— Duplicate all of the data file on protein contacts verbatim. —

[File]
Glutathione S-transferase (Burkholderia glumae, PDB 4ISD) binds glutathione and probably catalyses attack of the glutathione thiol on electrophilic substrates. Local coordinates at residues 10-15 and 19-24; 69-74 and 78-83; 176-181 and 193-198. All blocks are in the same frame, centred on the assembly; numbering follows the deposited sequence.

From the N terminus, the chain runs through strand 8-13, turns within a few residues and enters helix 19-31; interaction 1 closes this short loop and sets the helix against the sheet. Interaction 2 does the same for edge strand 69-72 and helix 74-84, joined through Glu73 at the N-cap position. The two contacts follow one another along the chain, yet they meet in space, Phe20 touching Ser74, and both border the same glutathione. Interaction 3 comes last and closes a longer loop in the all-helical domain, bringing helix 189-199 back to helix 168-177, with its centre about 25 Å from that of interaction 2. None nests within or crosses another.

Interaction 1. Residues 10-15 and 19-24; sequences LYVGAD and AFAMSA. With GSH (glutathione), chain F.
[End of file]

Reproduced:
Glutathione S-transferase (Burkholderia glumae, PDB 4ISD) binds glutathione and probably catalyses attack of the glutathione thiol on electrophilic substrates. Local coordinates at residues 10-15 and 19-24; 69-74 and 78-83; 176-181 and 193-198. All blocks are in the same frame, centred on the assembly; numbering follows the deposited sequence.

From the N terminus, the chain runs through strand 8-13, turns within a few residues and enters helix 19-31; interaction 1 closes this short loop and sets the helix against the sheet. Interaction 2 does the same for edge strand 69-72 and helix 74-84, joined through Glu73 at the N-cap position. The two contacts follow one another along the chain, yet they meet in space, Phe20 touching Ser74, and both border the same glutathione. Interaction 3 comes last and closes a longer loop in the all-helical domain, bringing helix 189-199 back to helix 168-177, with its centre about 25 Å from that of interaction 2. None nests within or crosses another.

Interaction 1. Residues 10-15 and 19-24; sequences LYVGAD and AFAMSA. With GSH (glutathione), chain F.